History Today Podcast
The History Today Podcast: January 2012
In this month's edition: - Antony Lentin, who wrote about the Treaty of Versailles in the cover story of our January issue, talks about the reasons behind the treaty's difficult legacy, and about the enduring legacy of The Economic Consequences of the Peace, JM Keynes' definitive book on the peace conference. - Nicholas Mee discusses Sir Gawain and the Green Knight, the medieval poem whose benefactor, and the place in which it was set, remain unknown. He explains how he went about researching the poem's mysterious origins, a subject he expands on at lenght in Patron's Place, also in the January issue. We welcome your comments and suggestions about any topic discussed in this episode; go to http://historytoday.com/podcast for more.
Henry VIII Meets his Match
Season 2, Ep. 13
Shortly after 5pm on 7 June 1520, Henry VIII of England and Francis I of France met for the first time. That first meeting, and their time together over the following fortnight, became known to history as the Field of Cloth of Gold. In a spirit of rivalry and cooperation, the two young Renaissance monarchs asserted their power and authority at one of the last great demonstrations of the chivalric age. This article is from the July issue of History Today: buy a copy of the issue from ourwebsite, or read it via the History Today app, available on Google Play and the App Store. Introduced by History Today editor, Paul Lay. Read by Greig Johnson. Written by Glenn Richardson. Image: The Field of the Cloth of Gold, English, c.1545 © Getty Images.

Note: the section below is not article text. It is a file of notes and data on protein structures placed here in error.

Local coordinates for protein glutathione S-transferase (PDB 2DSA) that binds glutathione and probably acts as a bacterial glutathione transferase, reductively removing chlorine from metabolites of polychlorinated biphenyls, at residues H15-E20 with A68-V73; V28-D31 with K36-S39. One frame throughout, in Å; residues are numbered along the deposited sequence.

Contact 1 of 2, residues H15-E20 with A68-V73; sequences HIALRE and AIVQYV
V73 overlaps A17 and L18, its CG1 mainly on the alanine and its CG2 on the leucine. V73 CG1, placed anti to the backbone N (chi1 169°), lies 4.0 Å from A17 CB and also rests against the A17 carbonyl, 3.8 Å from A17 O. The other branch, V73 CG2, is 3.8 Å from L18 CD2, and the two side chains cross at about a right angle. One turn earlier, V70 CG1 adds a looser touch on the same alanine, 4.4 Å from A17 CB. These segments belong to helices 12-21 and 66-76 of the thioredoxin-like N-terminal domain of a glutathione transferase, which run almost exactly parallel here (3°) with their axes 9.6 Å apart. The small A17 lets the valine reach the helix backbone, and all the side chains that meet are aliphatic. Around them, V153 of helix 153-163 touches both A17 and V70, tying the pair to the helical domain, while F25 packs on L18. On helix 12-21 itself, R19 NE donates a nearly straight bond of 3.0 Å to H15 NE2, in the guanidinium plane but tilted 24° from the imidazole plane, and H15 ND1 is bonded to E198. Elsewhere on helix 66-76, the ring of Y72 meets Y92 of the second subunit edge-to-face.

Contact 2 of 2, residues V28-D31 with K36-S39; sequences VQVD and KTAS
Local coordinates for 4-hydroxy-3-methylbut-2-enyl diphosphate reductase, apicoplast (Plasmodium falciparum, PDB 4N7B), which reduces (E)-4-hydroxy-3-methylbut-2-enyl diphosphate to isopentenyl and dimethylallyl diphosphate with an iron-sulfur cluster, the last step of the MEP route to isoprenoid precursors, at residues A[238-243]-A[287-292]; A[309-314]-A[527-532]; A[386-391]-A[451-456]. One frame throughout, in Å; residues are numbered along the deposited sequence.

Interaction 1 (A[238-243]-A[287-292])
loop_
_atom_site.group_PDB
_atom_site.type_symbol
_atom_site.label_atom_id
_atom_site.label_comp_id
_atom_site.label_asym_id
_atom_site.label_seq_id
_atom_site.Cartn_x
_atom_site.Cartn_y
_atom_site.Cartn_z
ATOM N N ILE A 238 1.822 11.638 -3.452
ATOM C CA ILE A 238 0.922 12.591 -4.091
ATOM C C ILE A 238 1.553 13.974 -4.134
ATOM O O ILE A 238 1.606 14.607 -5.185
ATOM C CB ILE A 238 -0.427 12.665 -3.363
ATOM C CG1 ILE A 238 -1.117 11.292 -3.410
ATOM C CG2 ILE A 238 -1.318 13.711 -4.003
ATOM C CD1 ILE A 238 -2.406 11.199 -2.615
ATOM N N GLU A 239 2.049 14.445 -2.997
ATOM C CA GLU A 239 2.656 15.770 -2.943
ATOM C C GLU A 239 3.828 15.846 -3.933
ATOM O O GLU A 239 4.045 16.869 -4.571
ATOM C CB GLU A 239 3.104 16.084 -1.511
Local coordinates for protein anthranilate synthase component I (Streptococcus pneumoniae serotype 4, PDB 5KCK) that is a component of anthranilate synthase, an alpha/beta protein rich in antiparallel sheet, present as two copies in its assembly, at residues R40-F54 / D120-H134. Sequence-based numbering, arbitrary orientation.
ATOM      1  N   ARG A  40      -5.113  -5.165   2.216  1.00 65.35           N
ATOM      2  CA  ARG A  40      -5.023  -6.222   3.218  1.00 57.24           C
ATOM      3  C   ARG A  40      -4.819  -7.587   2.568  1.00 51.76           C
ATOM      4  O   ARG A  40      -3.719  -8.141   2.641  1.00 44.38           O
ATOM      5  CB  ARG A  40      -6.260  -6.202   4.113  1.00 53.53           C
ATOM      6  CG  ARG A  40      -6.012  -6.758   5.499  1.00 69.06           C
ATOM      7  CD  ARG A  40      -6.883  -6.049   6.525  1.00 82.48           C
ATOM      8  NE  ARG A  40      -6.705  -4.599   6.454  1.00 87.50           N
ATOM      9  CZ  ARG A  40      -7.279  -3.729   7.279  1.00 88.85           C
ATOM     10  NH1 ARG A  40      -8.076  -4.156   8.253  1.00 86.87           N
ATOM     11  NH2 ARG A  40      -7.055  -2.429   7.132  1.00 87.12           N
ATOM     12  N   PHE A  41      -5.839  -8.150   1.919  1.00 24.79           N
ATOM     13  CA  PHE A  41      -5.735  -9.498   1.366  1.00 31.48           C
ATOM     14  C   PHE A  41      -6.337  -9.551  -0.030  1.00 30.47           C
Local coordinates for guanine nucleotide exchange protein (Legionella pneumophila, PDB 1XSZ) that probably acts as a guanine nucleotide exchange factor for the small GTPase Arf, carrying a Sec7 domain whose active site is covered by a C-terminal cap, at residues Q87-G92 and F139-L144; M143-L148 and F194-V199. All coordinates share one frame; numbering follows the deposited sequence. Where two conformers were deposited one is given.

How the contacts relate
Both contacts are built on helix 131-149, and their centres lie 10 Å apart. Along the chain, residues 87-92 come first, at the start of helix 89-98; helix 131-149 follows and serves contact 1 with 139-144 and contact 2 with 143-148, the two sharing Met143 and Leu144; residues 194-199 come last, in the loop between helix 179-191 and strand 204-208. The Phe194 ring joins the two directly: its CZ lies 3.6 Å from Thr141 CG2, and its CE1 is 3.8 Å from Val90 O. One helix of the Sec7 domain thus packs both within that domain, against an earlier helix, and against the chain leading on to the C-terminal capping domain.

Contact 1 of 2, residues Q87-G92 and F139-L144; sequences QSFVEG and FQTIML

A History of the Oceans
Season 2, Ep. 12
In this podcast, History Today Editor Paul Lay is joined by David Abulafia, winner of the 2020 Wolfson History Prize, for his book The Boundless Sea.The Boundless Sea traces the history of human movement and interaction around and across the world's greatest bodies of water, charting our relationship with the oceans from the time of the first voyagers.David also wrote an article for the November 2019 issue of History Today, which you can read on our website: https://www.historytoday.com/archive/feature/virgin-islands-atlanticImage: Caravel from 'Atlas of Lázaro Luis (detail), 1563. Bridgeman Images.
The Wrongful Death of Toussaint Louverture
Season 2, Ep. 11
The hero of the Haitian Revolution’s lonely death in a French prison cell was not an unfortunate tragedy but a cruel story of deliberate destruction.This article is from the June issue of History Today: buy a copy of the issue from ourwebsite, or read it via the History Today app, available on Google Play and the App Store.Introduced by History Today editor, Paul Lay. Read by Greig Johnson. Written by Marlene L. Daut.Music: Kai Engel.Image: Portrait of Toussaint Louverture, chromolithograph by George DeBaptiste, c.1870 © Getty Images.